If you didn’t know that Nebraska once housed thermonuclear warheads, you’re not alone.
“We weren’t even aware they were around here,” says listing agent Mike Figueroa. He and Polly Figueroa share this unusual listing, which drew hundreds of thousands of clicks and was last week’s most popular home on Realtor.com®.
Social media also went ballistic over the below-ground dwelling.
And, after just 12 days on the market, the 6-acre property already has a buyer attached.
Are you in the market for an EVIL LAIR? Well good news, do I have the abandoned missile silo for you! The bathtub is a real conversation starter.
— you are maidenless (@NatalieZed) July 10, 2022
What lies beneath
The underground complex once housed an Atlas-F missile. The missile was stored vertically in a “super-hardened silo” designed to withstand a nuclear attack.
This missile site in the middle of Nebraska was just one of 12 around the state built in the 1960s.
The missile sites were constructed in the early 1960s and operational from 1962 through 1965. The sites, whose purpose was to serve as a deterrent during the Cold War, were then decommissioned and ultimately sold to private owners.
For those who like to be prepared for an above-ground catastrophe, a heavily fortified underground bunker might be just the ticket.
Figueroa sees the 2,500-square-foot space as a true bargain.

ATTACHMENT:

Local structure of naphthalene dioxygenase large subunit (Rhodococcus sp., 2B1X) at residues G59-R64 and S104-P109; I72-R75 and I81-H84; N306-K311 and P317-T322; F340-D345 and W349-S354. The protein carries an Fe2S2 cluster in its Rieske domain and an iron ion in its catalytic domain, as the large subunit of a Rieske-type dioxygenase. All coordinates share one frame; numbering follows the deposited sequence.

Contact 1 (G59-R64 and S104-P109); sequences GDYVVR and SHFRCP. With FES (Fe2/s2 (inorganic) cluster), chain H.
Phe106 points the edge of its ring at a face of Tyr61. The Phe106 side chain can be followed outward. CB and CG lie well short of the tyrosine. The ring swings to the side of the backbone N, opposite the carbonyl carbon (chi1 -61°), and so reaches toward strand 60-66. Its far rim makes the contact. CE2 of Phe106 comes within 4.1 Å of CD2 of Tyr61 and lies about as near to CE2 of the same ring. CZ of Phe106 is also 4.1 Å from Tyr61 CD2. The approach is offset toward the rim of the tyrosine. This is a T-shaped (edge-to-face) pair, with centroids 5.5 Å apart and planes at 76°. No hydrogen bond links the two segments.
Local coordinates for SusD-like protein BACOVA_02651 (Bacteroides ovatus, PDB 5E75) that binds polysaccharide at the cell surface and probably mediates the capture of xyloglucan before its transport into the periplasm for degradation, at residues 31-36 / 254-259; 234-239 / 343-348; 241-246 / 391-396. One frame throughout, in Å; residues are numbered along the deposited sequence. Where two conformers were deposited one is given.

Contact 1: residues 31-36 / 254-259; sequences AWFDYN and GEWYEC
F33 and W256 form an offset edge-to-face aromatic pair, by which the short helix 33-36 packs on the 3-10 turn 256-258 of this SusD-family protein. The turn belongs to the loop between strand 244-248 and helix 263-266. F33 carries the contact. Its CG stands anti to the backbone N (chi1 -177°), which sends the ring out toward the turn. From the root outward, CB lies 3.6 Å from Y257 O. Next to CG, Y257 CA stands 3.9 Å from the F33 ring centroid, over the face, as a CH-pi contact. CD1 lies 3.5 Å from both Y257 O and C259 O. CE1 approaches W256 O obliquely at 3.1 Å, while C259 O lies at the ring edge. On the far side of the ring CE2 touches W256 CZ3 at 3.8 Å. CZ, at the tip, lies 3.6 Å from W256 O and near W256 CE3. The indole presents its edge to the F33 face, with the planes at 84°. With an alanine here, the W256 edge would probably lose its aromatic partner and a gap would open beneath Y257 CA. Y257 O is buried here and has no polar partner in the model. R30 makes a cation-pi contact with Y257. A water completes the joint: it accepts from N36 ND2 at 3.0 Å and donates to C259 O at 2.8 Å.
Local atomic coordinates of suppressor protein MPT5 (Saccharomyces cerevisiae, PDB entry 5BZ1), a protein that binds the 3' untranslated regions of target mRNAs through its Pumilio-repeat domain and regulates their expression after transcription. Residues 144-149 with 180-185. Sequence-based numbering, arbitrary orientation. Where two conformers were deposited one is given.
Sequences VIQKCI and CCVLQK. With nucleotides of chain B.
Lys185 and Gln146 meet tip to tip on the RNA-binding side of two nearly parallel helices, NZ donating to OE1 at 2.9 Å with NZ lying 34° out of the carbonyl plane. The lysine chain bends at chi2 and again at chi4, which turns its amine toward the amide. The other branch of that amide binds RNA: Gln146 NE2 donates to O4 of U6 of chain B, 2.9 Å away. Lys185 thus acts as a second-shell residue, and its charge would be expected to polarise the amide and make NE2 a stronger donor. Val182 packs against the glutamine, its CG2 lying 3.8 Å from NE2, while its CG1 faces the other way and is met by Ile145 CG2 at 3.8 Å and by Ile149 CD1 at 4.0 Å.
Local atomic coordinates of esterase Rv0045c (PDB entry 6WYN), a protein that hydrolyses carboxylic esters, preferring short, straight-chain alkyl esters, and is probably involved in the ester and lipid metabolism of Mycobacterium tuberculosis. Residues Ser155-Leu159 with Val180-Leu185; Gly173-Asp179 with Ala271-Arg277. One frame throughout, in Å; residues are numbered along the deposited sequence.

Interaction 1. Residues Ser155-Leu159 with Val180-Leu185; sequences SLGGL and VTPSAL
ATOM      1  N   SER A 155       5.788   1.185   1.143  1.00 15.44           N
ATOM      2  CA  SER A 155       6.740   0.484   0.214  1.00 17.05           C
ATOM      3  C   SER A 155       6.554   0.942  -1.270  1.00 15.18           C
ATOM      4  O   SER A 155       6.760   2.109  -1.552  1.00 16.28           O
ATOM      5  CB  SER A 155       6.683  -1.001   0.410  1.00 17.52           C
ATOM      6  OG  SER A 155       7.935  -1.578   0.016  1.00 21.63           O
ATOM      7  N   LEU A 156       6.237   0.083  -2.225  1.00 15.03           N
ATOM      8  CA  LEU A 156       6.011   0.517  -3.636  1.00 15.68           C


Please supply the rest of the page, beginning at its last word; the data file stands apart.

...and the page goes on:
“We were just amazed at the history of it, the effort it took to construct these. It was a massive undertaking. You see how much money they spent at the time, $17 million to $18 million on one site,” he says.
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The facility consists of a two-story underground residence, where crews lived 24/7, as well as the original command and control center, complete with the launch button.
The undergound dwelling features 1,256 square feet of space on each floor, although the lower level remains unfinished.
The first level is “completely livable” with electricity, hot and cold running water, and a bath tub. There’s heat as well as a kitchen and dining area.
The now-empty silo is 174 feet deep and 52 feet across, with reinforced concrete walls and two massive launch doors that weigh over 50 tons.
The original owners purchased the property in 1998, inspired by fears of the impending Y2K crisis and the predicted malfunction of some computer systems prior to or at the beginning of the year 2000.
Now they live out of state and want to pass the project on to someone else who wants to burrow into a serious project.
While it’s unclear what the next owner will do with the space, options abound. A spruced-up space could work as an Airbnb rental, ultimate man cave, or a prepper paradise that’s ultrasecure.
While this York missile complex is under contract, Figueroa has already received a call from the owner of another Nebraska silo in the Lincoln area. If another missile silo listing comes along, we’ll keep an eye out for a booming response.
“It’s been an adventure,” Figueroa says. “It is unlike anything we’ve ever seen.”